Histopathological studies on the human brain may show Negri inclusion bodies but it is not as common in human being as they are in other mammals[3]. Negri bodies are presented in more than 70% of infected human or animal brains[4]. Hence the decision to autopsy for confirmation of rabies in a COVID-19 positive patient may not be a wise decision when the clinical picture is so evident[5].

Along with the severity and rapid progression, our case highlights the deficiencies in public education and awareness that can contribute to preventable deaths. Though the disease has become rare, there still is a need for awareness campaigns for the general public on the response to potential rabies exposure, to reduce the impact of this almost always mortal but almost preventable disease. Hence reporting such cases is important for continued awareness regarding the lethality of the illness and the importance of PEP in preventing deaths.

Conflict of interest statement

The authors report no conflict of interest.


This study received no extramural founding.

Authors’ contributions

R.N.H.: Clinical management and manuscript preparation; S.S.: editing and review manuscript; R.S. and P.K.: Literature Search, data acquisition, and analysis.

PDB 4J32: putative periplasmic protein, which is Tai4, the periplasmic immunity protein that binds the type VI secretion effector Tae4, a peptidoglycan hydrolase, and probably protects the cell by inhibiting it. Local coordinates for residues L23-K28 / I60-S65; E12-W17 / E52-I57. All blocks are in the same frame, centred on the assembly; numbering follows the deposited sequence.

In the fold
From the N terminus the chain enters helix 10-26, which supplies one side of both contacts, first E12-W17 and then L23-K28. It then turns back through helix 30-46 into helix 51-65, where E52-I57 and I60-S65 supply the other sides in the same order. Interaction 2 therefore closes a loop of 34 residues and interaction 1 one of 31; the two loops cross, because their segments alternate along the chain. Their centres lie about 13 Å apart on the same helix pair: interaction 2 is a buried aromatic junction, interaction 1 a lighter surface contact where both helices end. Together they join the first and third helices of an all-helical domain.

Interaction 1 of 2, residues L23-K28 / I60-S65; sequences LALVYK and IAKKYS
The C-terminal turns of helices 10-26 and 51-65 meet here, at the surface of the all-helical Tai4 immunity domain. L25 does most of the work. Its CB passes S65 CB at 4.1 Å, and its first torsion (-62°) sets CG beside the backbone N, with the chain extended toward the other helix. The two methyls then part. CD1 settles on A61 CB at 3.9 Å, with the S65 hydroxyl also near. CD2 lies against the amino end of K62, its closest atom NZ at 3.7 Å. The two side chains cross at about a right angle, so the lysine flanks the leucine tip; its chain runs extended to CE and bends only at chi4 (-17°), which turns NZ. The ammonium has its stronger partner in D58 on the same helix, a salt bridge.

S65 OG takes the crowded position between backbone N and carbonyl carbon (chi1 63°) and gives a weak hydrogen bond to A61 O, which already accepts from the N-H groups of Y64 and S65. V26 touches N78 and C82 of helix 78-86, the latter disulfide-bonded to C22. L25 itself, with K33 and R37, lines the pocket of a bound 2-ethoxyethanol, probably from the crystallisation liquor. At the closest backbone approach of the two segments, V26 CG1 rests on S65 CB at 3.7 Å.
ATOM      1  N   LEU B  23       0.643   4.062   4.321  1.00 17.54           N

References Top

Knobel DL, Cleaveland S, Coleman PG, Fèvre EM, Meltzer MI, Miranda MEG, et al. Re-evaluating the burden of rabies in Africa and Asia. Bull World Health Organ 2005; 83(5): 360-368.  Back to cited text no. 1
Singh S, Roy D, Sinha K, Parveen S, Sharma G, Joshi G. Impact of COVID-19 and lockdown on mental health of children and adolescents: A narrative review with recommendations. Psychiatry Res 2020; 293: 113429.  Back to cited text no. 2
Madhusudana SN, Sukumaran SM. Antemortem diagnosis and prevention of human rabies. Ann Indian Acad Neurol 2008; 11(1): 3-12.  Back to cited text no. 3
Farahtaj F, Alizadeh L, Gholami A, Tahamtan A, Shirian S, Fazeli M, et al. Natural infection with rabies virus: A histopathological and immuno histochemical study of human brains. Osong Public Health Res Perspect 2019; 10(1): 6-11.  Back to cited text no. 4
Hosseinalipour SA, Firoozfar F, Saghafipour A, Ziasheikholeslami N. Fatal case of human rabies infection: A case report. Asian Pac J Trop Med 2019; 12(11): 528-530.  Back to cited text no. 5